Ensuring that there is consistency in the subject’s eyeline is the producer’s job. Before the cameras start rolling, the subject should be properly coached on where to look during the interview. As corporate interview videos are usually shot in “Documentary Style”, the subject should be instructed on a point to focus on (typically the producer conducing the interviews face), to avoid any confusion. The producer who is doing the interview will most likely have their head as close to the edge of the camera and at the same height for the main shot. Whenever the subject is looking at a point higher or lower than the camera it will take away from the intimacy of the interview and not feel as natural.
Another factor to keep in mind when determining eyeline is the subject’s seat. A common mistake in corporate video production is seating the subject on a couch or lounge chair. Constant reshuffling and the low positioning of the seats lead to a lot of disruption, which will change the eyeline of a shot. Seating the subject on a stool is a common solution to this issue, which will create a consistent, natural eyeline for the subject throughout the shoot.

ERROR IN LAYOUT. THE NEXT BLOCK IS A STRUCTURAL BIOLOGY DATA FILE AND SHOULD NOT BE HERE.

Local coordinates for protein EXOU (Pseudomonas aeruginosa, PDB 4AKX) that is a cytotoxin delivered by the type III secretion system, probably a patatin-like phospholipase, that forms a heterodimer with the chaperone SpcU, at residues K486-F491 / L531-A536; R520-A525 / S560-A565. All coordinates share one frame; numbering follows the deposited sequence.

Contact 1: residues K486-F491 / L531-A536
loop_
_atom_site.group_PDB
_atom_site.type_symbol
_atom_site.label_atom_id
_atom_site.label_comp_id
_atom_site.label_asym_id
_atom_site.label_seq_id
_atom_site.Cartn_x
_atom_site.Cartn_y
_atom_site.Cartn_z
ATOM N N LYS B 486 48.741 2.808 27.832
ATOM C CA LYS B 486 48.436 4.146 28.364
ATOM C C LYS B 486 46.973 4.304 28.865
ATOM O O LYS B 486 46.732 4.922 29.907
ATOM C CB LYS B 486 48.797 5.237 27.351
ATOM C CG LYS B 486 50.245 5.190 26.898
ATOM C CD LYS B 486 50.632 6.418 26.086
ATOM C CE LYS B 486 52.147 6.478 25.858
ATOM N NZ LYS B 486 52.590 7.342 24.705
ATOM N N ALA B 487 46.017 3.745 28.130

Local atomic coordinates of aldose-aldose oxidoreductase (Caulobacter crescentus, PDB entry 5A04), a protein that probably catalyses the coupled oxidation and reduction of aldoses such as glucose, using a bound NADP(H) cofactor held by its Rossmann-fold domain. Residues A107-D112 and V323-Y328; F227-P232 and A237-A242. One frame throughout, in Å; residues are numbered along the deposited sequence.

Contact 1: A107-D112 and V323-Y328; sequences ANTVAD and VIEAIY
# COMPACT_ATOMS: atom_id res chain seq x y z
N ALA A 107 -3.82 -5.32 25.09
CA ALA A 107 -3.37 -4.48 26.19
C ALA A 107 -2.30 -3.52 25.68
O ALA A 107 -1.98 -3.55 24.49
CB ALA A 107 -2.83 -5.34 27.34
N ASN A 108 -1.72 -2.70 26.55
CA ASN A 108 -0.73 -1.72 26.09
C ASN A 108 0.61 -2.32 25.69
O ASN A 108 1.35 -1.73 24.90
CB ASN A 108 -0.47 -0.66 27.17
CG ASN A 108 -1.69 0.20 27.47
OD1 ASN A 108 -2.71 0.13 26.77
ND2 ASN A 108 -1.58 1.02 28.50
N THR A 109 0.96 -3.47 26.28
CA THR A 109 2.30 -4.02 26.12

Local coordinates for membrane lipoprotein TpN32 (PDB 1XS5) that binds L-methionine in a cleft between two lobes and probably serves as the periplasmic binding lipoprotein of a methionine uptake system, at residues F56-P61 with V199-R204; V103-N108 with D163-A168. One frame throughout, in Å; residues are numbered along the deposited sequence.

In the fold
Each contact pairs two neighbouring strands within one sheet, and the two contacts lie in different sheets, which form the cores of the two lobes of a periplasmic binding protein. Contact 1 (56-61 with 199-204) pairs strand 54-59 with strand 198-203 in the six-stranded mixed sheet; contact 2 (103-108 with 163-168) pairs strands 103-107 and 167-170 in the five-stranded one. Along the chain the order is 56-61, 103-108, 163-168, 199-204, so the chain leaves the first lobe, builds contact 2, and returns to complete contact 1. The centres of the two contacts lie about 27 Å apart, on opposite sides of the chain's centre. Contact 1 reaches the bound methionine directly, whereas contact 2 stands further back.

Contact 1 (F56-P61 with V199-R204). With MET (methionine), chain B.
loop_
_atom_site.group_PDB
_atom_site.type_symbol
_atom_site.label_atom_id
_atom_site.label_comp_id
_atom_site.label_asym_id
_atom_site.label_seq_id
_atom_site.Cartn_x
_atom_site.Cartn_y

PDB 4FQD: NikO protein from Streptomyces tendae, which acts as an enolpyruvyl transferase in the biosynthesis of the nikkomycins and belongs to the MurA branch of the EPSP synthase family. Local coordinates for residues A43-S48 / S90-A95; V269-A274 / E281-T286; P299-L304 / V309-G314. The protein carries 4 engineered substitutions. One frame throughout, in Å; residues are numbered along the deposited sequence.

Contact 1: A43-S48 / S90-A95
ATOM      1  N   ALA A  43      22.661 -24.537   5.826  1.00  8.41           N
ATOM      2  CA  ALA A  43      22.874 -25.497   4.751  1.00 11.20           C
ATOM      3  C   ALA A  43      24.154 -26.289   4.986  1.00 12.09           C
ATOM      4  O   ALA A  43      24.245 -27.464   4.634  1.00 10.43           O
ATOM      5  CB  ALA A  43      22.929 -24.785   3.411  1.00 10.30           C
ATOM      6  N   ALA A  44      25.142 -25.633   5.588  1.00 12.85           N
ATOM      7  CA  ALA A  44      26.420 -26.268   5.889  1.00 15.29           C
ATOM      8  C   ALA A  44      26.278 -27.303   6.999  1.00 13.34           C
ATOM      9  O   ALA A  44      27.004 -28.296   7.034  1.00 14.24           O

Having that consistent eyeline, will sidestep awkward moments of confusion and affirm the stance of the subject throughout the interview.
Be Spontaneous, But Be Prepared
Great interview videos feel spontaneous and off-the-cuff. The answers are delivered energetically and in a clear, easy-to-follow manner. Unfortunately, far too many producers and subjects alike will interpret this cue to be spontaneous as ‘no need to prepare’, which can be a big red flag.
Though interviews should be spontaneous, they shouldn’t be entirely random. Having an outline, making bullet points, or reading through the questions beforehand can give the subject a level of comfort while not being too rehearsed. Producers will do whatever it takes to get the bet answers possible, but an unprepared subject can really burden a production day in both time and quality.